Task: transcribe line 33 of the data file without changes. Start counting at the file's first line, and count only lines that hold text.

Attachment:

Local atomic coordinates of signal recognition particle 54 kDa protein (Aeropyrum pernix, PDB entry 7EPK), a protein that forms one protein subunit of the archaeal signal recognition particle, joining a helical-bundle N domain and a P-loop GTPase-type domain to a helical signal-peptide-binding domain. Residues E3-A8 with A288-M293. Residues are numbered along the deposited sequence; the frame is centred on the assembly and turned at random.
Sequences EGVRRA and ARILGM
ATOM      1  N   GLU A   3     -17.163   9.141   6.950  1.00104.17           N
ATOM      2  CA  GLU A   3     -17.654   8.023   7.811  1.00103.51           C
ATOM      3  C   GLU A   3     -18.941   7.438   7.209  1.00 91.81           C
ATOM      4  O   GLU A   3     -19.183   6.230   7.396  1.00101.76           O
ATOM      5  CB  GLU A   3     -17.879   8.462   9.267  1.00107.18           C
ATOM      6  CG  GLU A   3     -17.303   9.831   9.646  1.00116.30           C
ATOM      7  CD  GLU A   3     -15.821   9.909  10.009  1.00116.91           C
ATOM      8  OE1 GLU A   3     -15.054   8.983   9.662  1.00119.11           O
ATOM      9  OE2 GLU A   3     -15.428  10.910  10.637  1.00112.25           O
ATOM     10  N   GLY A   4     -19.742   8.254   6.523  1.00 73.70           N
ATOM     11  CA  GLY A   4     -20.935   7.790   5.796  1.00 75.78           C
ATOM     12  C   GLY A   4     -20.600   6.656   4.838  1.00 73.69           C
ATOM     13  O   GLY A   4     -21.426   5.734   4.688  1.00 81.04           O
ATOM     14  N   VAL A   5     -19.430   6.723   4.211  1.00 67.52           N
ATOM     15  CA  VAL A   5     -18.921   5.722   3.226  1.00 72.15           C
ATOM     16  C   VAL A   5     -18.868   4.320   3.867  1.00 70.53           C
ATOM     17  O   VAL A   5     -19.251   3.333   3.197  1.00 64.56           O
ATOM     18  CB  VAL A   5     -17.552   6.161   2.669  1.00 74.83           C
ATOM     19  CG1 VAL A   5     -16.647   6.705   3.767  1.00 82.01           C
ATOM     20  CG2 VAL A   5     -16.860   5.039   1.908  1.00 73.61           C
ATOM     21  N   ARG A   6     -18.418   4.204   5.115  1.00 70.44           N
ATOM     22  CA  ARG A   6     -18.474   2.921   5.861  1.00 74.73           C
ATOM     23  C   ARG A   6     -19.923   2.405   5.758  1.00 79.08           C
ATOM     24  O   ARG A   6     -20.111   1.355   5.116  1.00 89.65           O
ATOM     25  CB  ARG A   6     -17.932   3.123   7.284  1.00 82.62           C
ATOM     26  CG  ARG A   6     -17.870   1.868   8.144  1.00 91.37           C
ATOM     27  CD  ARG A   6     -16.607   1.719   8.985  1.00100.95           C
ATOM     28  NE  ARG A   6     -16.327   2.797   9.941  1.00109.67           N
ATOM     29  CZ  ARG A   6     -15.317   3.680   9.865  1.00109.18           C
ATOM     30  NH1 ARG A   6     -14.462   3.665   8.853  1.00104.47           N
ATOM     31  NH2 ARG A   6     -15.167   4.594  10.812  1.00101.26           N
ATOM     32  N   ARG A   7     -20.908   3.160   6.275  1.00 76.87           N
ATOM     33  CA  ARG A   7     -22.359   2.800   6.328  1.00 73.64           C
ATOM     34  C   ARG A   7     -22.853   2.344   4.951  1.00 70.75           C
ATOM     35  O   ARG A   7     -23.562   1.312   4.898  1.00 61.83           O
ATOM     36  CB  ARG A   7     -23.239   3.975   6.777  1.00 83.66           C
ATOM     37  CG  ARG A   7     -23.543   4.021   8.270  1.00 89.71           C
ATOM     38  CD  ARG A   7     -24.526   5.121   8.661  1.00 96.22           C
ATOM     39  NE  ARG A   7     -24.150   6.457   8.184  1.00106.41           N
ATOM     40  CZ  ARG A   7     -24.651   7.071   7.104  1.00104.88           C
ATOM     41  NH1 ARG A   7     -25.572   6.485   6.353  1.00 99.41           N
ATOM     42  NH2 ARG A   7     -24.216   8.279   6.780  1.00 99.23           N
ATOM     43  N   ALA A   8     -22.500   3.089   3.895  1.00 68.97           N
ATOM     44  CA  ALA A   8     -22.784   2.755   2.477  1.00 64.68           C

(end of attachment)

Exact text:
ATOM     31  NH2 ARG A   6     -15.167   4.594  10.812  1.00101.26           N